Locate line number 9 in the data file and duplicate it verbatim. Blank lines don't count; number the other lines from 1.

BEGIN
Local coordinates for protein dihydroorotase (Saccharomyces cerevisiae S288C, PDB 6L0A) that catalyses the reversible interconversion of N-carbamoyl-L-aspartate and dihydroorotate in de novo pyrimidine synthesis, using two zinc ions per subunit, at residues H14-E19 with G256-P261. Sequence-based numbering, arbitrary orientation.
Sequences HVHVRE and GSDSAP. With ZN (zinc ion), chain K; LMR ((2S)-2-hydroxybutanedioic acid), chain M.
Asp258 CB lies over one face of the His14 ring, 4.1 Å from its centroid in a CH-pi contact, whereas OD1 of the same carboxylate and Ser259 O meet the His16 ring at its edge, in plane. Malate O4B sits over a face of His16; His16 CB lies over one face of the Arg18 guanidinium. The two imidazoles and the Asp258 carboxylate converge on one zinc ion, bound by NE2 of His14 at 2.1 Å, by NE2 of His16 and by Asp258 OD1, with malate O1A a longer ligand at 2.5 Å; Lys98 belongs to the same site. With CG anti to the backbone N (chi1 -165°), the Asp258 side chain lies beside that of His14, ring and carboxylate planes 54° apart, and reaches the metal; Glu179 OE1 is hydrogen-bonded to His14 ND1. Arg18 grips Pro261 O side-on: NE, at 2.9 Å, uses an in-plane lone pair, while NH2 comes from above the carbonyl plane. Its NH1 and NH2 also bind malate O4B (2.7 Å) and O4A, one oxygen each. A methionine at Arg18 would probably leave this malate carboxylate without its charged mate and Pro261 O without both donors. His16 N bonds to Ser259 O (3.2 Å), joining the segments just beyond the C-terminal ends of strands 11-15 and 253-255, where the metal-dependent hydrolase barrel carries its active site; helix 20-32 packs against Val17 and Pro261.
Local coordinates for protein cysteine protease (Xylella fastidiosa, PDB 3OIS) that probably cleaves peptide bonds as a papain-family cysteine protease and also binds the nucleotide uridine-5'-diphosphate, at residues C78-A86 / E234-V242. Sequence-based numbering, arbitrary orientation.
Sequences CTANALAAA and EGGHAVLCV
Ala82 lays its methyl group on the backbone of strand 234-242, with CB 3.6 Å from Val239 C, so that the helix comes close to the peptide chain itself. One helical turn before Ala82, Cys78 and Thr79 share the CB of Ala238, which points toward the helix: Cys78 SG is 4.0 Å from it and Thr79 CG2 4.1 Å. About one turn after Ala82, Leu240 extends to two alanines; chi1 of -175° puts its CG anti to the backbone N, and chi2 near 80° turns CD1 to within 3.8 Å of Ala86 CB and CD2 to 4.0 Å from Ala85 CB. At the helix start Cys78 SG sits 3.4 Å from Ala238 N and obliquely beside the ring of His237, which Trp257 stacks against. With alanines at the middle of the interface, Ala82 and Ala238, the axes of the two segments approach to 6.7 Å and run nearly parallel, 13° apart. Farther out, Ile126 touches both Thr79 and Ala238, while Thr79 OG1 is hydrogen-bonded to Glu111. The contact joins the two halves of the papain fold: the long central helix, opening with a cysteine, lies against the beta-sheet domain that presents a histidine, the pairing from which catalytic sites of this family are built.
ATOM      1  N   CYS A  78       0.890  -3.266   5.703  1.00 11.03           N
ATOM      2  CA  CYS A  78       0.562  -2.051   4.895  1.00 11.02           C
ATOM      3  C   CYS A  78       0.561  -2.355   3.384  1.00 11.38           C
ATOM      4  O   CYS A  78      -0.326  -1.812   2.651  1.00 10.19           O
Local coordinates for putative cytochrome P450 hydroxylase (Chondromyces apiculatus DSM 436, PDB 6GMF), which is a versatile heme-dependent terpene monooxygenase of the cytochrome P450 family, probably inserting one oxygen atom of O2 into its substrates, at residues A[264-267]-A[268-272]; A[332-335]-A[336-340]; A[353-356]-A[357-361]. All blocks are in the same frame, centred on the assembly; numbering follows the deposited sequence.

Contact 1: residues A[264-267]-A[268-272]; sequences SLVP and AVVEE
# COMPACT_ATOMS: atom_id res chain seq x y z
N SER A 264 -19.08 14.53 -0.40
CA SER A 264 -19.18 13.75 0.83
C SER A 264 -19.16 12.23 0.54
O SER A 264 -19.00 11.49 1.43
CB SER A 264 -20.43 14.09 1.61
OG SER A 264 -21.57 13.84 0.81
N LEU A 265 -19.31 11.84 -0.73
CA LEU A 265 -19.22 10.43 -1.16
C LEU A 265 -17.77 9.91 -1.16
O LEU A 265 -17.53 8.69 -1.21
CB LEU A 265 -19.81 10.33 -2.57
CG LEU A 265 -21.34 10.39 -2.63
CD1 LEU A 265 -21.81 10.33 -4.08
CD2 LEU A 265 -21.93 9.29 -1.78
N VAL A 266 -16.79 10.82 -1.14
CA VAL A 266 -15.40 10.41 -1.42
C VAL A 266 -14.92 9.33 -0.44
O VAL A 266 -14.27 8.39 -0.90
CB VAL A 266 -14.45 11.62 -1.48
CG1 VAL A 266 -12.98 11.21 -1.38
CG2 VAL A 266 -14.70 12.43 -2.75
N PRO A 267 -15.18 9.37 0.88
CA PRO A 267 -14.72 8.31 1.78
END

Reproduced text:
ATOM      3  C   CYS A  78       0.561  -2.355   3.384  1.00 11.38           C